who engage in thinking critically never put their own negativity on trial.  Perhaps they feel safer when they believe in
nothing.

Yet the belief in nothing is a very important belief and one they should also critically examine.  Thinking critically needs
to be critically examined.

REFLECTIVE AND OPEN-MINDED VS. SOUND BITES AND CLICHÉS

Quite frankly, it is much easier to be down on everything than to affirm something.  It requires far less mental and
emotional energy.  Again, judgmentalism is easy, while nonjudgmentalism is difficult and requires a lot of effort.  While I
wish to strongly encourage openmindedness throughout this book, I must honestly say that closed-mindedness is far
simpler.  It may be less fulfilling, but it is more convenient.  While clear-minded people may have an understanding of
several viewpoints, this awareness of multiple views may make them hesitant, careful and at times even timid.  
We are, after all, normally less prone toward zealous claims when we notice that there are a lot of perspectives
available.  In other words, the more we fairly examine alternative positions, the more inclined we may be to doubt
ourselves.  Author Daniel Taylor is quite frank about the pros and cons of being a reflective, open-minded thinker.

    The life of a reflective person is more likely to be interesting, less likely to be serene; more likely to be
    contemplative, less likely to be active; more likely to be marked by the pursuit of answers, less by the finding of
    them.  The result is a high potential for creativity, curiosity and discovery, but also for paralyzing ambivalence,
    alienation, and melancholy.

The point seems to be that we pay a price for greater understanding.

Another disadvantage of open-minded thinking is the loss of colorful expletives and inflammatory language.  Judgmental
language is powerful language.  It makes us feel strong when we use it.  It is, after all, the vehicle of shame.  It is also
deceptive in that it makes us believe we are as certain as we sound.

Fair, nonjudgmental language, on the other hand, is less interesting.  It tends to be calm, sober and careful about the
words it chooses.  It forces us to use our minds and not simply rely on strong emotion.  It doesn't pulverize anyone.  It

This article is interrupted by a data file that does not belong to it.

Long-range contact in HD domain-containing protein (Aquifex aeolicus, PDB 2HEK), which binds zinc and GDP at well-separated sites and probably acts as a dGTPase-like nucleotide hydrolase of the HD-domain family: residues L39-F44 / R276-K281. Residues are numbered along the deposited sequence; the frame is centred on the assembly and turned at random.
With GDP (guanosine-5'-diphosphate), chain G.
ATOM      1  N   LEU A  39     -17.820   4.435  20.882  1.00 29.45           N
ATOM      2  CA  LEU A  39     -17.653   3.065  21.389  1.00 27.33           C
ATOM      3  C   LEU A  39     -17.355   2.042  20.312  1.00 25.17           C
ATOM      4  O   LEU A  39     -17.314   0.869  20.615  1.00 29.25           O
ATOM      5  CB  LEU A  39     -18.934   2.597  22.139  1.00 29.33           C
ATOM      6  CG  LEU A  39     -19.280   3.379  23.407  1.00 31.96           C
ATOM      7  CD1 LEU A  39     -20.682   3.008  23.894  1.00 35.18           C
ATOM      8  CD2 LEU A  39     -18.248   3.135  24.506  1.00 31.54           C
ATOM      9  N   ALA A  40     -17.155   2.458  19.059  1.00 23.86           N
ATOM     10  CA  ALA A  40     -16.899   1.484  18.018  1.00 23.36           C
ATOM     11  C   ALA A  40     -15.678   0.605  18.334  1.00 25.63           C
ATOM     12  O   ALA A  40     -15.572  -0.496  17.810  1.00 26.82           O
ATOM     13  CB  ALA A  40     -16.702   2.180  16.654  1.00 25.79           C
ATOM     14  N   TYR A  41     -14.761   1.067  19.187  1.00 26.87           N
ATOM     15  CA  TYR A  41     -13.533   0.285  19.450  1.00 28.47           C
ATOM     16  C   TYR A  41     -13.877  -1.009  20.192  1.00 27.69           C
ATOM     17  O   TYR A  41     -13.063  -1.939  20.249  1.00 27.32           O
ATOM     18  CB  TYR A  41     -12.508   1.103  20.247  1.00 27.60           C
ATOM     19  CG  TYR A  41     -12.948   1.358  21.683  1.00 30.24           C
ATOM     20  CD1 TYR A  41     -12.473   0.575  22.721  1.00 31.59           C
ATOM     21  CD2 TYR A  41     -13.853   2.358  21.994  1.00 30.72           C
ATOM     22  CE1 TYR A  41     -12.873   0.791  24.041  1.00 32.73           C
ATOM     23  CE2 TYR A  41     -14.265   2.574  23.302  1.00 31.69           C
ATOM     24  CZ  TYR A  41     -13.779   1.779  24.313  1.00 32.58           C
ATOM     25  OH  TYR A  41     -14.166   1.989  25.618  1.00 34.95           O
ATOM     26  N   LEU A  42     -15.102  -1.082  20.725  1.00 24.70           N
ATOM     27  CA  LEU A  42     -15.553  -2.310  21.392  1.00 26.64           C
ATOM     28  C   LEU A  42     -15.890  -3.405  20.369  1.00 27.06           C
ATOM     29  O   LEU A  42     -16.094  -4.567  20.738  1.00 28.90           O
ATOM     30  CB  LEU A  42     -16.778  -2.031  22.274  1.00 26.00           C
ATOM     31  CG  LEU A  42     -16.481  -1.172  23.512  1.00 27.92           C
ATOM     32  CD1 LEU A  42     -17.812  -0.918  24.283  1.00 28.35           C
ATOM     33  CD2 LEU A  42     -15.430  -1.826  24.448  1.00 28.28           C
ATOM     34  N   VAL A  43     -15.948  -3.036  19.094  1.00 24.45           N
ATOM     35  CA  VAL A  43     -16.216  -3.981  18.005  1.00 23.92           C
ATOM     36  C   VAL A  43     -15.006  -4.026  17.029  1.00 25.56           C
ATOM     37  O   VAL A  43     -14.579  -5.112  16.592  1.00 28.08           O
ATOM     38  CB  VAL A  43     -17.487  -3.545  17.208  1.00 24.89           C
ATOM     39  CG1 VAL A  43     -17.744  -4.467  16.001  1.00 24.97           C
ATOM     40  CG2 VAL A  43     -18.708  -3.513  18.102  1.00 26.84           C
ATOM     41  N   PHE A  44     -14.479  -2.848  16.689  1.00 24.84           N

does not draw a lot of oohs and ahs from an audience.  Nonjudgmental language will not rely on inflammatory sound
bites, regardless of how much attention that might attract.  In short, it refuses to go for the jugular.

It is a sad fact that our public discourse so often revolves around irrational exaggeration and hype.  In order to make a
point, we often must grossly overstate the point.  Especially in any campaign year, just listen to the bombastic words
and grandiose zeal of many politicians.  The careful, respecting attitude that sees some legitimacy in another's
opposing view is completely lost.  It's a rigid, mud-slinging world of easy right-and-wrong answers.  Being accurate is far
less important than being colorful.

"Sound bites," those quick, fiery expressions that squeeze complex issues into trite clichés, are unfortunately appealing
to many.  This is the world of easy pronouncements and generalizations.  These bumper-sticker phrases help many
come across very well on televised talk shows and media events.  A person who makes a sincere attempt to address all
sides of the issue is either cut off or brushed aside as wishy-washy and lacking in convictions.  We don't have time to
hear that person out.

Often, in the public's view, a person who can memorize a series of provocative words and images, who can aggressively
push the discussion back to his or her own limited view, "wins" many debates.  Comprehension and depth of
understanding get in the way!  That's not exciting enough.  Instead, we want 100 percent conviction about complicated
issues.